Subsequent sections prescribe penalties, and provide procedure for enforcing the act. On September 27, 1901, the county attorney filed in the district court of Rush county, Kansas, an information charging that the defendant did, on November 20, 1900, 'then and there unlawfully enter into an agreement, contract, and combination, in the county of Rush and the state of Kansas, with divers and sundry persons, partnerships, companies, and corporations of grain dealers and grain buyers in the town of Bison, in the said county and state aforesaid, to wit, Humburg & Ahrens, the La Crosse Lumber & Grain Company, the Bison Milling Company, and George Weicken, who were at the said time and place competitive grain dealers and buyers, to pool and fix the price the said grain dealers and buyers should pay for grain at the said place, and to divide between them the net earnings of the said grain dealers and buyers, and to prevent competition in the purchase and sale of grain among the said dealers and buyers.' A trial was had, the defendant was found guilty, and sentenced to pay a fine of $500, and to imprisonment in the county jail for three months. On appeal to the supreme court of the state the judgment was affirmed. 65 Kan. 240, 69 Pac. 199. Whereupon this writ of error was sued out.


[Argument of Counsel from pages 449-452 intentionally omitted] Messrs.D. R. Hite,H. J. Bone, and O. C. Coleman for defendant in error.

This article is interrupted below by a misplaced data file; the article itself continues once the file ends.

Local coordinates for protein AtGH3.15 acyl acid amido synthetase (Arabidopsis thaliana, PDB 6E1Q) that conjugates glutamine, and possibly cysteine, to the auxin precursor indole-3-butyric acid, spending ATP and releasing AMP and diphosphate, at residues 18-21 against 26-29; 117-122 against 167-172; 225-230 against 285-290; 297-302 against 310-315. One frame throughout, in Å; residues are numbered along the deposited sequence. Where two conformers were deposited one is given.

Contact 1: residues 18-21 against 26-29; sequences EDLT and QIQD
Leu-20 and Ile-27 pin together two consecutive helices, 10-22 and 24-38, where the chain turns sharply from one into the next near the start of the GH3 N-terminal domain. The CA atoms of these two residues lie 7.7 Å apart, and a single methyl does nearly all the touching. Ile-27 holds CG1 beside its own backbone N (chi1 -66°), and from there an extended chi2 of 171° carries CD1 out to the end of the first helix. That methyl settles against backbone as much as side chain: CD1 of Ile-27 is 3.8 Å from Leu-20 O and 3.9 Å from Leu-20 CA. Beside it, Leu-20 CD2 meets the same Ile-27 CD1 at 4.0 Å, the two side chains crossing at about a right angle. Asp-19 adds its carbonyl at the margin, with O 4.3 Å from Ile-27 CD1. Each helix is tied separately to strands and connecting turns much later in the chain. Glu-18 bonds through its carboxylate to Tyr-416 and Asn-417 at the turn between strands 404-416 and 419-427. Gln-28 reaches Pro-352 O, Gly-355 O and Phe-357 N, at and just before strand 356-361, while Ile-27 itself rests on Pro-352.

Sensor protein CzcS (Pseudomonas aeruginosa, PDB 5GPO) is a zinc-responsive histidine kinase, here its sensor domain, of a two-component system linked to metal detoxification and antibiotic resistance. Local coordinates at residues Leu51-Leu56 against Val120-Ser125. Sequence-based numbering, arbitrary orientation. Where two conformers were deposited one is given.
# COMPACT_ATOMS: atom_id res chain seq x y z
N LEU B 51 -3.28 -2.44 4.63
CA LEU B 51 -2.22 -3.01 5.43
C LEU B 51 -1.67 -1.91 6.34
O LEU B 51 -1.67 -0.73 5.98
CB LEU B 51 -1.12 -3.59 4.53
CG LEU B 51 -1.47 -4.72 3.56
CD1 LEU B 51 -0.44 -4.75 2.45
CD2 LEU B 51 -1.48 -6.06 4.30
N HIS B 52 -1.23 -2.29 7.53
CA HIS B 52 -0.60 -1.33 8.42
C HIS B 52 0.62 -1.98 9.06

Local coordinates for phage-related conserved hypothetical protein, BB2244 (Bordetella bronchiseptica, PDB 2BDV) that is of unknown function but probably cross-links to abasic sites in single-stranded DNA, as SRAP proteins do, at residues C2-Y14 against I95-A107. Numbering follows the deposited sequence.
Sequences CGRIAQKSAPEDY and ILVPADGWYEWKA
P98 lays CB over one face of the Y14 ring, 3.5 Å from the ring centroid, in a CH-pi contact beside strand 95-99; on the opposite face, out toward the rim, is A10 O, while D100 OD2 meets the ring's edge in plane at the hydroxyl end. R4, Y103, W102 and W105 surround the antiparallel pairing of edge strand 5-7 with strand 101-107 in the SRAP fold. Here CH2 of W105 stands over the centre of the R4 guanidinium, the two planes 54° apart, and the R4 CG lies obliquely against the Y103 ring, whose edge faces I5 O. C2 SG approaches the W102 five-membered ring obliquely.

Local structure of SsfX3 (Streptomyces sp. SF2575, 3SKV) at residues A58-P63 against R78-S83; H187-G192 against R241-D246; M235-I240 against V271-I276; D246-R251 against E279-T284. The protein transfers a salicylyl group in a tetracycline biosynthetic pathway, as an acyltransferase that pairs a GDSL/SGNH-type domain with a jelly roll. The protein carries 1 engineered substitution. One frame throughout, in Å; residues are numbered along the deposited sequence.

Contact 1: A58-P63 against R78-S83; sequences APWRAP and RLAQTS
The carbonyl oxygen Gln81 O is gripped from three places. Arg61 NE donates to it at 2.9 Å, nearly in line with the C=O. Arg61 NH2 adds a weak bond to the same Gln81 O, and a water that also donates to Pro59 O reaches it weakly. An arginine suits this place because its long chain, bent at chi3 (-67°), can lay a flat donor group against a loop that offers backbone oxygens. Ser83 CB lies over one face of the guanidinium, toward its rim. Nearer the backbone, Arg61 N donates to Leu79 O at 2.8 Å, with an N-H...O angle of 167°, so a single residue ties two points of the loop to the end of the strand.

Mr. Justice Brewer delivered the opinion of the court:

The verdict of the jury settles all questions of fact.

In Missouri, K. & T. R. Co. v. Haber, 169 U. S. 613, 639, 42 L. ed. 878, 887, 18 Sup. Ct. Rep. 488, it is said: 'Much was said at the bar about the finding of the jury being against the evidence. We cannot enter upon such an inquiry. The facts must be taken as found by the jury, and this court can only consider whether the statute, as interpreted to the jury, was in violation of the Federal Constitution. Chicago, B. & Q. R. Co. v. Chicago, 166 U. S. 226, 242, 246, 41 L. ed. 979, 986, 988, 17 Sup. Ct. Rep. 581.'

We pass, therefore, to a consideration of the questions of law. It is contended that the act of 1897 is in conflict with the 14th Amendment to the Federal Constitution, in that it unduly infringes the freedom of contract; that it is too broad, and not sufficiently definite, and that while some things are denounced which may be within the police power of the state, yet its language reaches to and includes matters clearly beyond the limits of that power, and that there is no such separation or distinction between those within and those beyond as will enable the courts to declare one part valid and another part void. We quote from the brief of counsel for plaintiff in error: